The El Niño/ Southern Oscillation (ENSO) is a known contributor to the year-to-year variability of vertical wind shear, and may influences the structure and location of the African easterly jet in some instances. The ENSO basically refers to an abnormal warming (known as El Niño) or cooling (known as La Niña) of the ocean waters across the central and eastern Tropical Pacific. Past research by Dr. William Gray at the Colorado State University has shown that El Niño often favors suppressed tropical storm activity over the North Atlantic by contributing to enhanced vertical wind shear, while La Niña often favors enhanced Atlantic hurricane activity by helping to reduce the vertical wind shear. Over the eastern North Pacific El Niño often favors an expanded area of tropical cyclone activity by reducing the vertical wind shear in that region, while La Niña favors suppressed tropical cyclone activity through enhanced vertical wind shear.
The very active ENSO cycle during the 1990's has contributed to large year-to-year variations in hurricane activity over both the North Atlantic and the eastern North Pacific. For example, the prolonged Pacific warm episode of 1991-1994 was accompanied by extremely low Atlantic tropical storm and hurricane activity. The cold-episode of 1995-1996 contributed to active 1995 and 1996 Atlantic hurricane seasons and to suppressed activity across the eastern Pacific. Subsequently, the transition to very strong warm episode conditions since April 1997 has contributed to reduced tropical storm activity over the North Atlantic and to a substantial increase in tropical storm and hurricane activity over the eastern North Pacific compared to the last two seasons.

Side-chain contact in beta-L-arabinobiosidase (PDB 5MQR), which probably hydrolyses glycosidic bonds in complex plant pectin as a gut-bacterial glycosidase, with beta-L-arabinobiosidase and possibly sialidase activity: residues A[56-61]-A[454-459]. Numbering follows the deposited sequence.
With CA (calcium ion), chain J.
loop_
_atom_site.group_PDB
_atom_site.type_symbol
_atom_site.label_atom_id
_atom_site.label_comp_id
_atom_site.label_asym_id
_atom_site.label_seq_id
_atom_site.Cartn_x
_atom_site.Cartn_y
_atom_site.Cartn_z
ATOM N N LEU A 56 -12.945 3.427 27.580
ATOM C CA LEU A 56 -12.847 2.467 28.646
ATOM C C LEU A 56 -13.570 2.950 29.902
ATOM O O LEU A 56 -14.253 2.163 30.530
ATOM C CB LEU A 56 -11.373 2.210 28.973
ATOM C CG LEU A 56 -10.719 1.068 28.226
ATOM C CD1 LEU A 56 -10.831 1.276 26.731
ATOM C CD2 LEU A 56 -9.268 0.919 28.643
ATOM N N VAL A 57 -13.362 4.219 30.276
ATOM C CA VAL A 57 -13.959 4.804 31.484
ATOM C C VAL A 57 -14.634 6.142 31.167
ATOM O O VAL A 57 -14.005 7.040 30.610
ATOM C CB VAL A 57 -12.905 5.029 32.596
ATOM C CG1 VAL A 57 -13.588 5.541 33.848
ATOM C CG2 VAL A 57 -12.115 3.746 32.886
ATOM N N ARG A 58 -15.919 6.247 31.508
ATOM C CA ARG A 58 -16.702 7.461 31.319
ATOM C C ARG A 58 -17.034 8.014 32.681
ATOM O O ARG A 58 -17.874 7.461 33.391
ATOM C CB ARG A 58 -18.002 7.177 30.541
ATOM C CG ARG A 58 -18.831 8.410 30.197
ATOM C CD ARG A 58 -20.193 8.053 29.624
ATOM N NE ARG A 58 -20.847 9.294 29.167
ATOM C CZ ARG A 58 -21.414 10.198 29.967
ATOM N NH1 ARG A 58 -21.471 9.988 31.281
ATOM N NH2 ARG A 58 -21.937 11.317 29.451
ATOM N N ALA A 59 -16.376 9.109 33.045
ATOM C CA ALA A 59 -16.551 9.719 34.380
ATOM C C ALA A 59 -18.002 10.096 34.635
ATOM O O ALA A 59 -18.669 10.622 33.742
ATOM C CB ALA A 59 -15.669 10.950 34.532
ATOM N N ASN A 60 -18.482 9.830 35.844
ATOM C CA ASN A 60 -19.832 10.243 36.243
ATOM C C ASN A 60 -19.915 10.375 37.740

4. Vertical wind shear during August-October 1997 and 1995
One of the most important atmospheric factors influencing tropical cyclone formation is the change in winds with height (termed vertical wind shear) between the upper (200 mb level) and lower (850 mb level) atmosphere. Weak vertical wind shear in this layer (less than approximately 8 ms-1) is required for tropical convective complexes to develop into tropical storms and ultimately into hurricanes, while stronger shear suppresses deep tropical convection and inhibits tropical cyclone formation.
Over the North Atlantic the vertical wind shear pattern during August - 8 November 1997 (Figure 4) reflected the persistence of high shear conditions across the Caribbean Sea, the Gulf of Mexico and most of the western and central subtropical North Atlantic, with favorable shear conditions (under 8 ms-1) confined to the eastern subtropical and central tropical regions. A vertical profile of the atmospheric winds over the Caribbean Sea region (Figure 5) where no tropical storms developed during the 1997 hurricane season indicates enhanced vertical shear resulting primarily from an ENSO-related increase in the upper-level westerlies. In contrast, the near absence of vertical wind shear over the region during August-September 1995 resulted from weak easterly winds throughout the depth of the troposphere in association with La Niña conditions.